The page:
It’s been two weeks since the South Dakota Legislature first convened, and a series of bills related to the planned operation of a state penitentiary in Lincoln County are slated for discussion and debate.
While some have already advanced, another was quickly swept away. A third cluster of bills have yet to be discussed.
As questions swirl about how to approach and logistics of the construction and operation of a new penitentiary, so do questions about Sec. Kellie Wasko, head of the state’s Department of Corrections (DOC).
Just days before the Legislature convened on Jan. 9, a collective of corrections employees released a letter calling for Wasko’s replacement.
“A prevailing sentiment among most staff is that Secretary Wasko’s continued tenure as a leader has proven ineffective,” the letter reads. “Many believe that a change in leadership, one that is more supportive of the well-being and concerns of correctional officers, is imperative.”
In the letter, staff allege that Wasko’s policies have led to an increase in contraband and drug distribution, increased inmate’s resistance to corrections officers’ authority and increased response times to emergencies.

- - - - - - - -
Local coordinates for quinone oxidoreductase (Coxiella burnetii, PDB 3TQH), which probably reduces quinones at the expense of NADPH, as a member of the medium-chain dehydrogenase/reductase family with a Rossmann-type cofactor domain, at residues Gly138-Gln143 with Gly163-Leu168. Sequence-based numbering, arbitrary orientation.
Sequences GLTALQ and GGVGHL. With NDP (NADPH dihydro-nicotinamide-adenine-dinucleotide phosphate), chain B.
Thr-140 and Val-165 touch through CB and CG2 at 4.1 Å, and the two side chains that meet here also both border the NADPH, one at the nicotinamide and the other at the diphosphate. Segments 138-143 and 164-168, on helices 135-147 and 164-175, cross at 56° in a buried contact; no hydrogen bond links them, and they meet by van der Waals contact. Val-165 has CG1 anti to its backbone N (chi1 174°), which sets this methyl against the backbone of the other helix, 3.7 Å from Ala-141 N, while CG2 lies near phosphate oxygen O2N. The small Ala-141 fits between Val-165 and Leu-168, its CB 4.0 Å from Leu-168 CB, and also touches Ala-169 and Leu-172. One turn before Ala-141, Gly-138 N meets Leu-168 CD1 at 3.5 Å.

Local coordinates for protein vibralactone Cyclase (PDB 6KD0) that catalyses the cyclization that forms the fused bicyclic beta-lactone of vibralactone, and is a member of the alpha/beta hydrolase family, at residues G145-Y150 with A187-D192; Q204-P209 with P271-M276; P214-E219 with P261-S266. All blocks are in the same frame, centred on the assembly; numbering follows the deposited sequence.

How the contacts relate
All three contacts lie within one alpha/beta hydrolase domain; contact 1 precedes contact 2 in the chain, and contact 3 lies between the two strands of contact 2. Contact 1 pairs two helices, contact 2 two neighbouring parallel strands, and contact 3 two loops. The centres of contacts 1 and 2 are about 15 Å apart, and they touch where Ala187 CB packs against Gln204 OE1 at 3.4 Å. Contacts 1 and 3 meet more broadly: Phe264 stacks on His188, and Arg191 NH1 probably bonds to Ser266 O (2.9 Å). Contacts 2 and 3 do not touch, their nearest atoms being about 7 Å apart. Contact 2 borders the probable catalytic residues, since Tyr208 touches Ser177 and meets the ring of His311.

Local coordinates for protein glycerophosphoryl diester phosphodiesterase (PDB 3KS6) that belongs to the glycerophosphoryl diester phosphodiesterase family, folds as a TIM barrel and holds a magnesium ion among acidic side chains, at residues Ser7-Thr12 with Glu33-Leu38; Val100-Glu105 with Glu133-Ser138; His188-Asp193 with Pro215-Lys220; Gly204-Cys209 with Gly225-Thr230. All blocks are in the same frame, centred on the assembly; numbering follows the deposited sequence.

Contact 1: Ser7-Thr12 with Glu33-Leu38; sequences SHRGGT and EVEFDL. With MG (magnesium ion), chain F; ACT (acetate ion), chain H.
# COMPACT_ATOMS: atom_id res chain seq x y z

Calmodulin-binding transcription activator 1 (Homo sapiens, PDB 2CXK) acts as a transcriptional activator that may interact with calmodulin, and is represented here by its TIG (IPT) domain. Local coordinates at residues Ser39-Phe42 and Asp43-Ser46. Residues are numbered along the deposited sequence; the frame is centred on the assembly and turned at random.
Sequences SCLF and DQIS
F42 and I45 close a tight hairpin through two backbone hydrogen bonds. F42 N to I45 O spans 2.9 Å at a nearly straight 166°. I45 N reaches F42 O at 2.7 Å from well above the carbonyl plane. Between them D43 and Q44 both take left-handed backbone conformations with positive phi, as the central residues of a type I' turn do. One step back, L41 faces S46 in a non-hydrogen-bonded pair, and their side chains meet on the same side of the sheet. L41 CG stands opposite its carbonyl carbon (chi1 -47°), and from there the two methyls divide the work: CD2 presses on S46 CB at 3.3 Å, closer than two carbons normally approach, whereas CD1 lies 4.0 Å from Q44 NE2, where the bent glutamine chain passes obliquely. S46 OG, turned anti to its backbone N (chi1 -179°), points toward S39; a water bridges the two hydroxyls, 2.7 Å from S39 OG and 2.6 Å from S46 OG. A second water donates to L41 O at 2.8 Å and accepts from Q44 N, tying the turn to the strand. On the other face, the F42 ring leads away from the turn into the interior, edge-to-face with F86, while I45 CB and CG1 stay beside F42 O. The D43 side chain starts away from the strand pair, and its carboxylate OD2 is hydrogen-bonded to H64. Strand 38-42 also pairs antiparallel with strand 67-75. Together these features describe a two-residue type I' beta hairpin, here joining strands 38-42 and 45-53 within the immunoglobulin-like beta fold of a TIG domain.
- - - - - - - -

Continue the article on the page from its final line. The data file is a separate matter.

The call for her replacement resulted in Rep. Kevin Jensen, R-Canton, asking fellow lawmakers to vote against prison expansion until the issues brought forth in the letter are resolved.
“A new building will not fix horrible policy issues,” Jensen said he told lawmakers. “There is no urgency to move forward. An 800 million dollar mistake would be on our heads if we approve it.”
While it’s unclear whether lawmakers plan to heed his advice, here are a few important prison and criminal defense bills to keep an eye on:
HB 1057: Creating a statewide public defender’s office
One piece of legislation would create two new bodies in the realm of criminal defense for low-income individuals across South Dakota.
House Bill 1057 would direct for the creation of the Commission on Indigent Legal Services and Office of Indigent Legal Services.
The creation of those bodies was a need identified in a summer study conducted by lawmakers last year. Per the bill, the commission would oversee indigent representation services while the office would do the groundwork providing those services.
You can read the full article at the Mitchell Republic.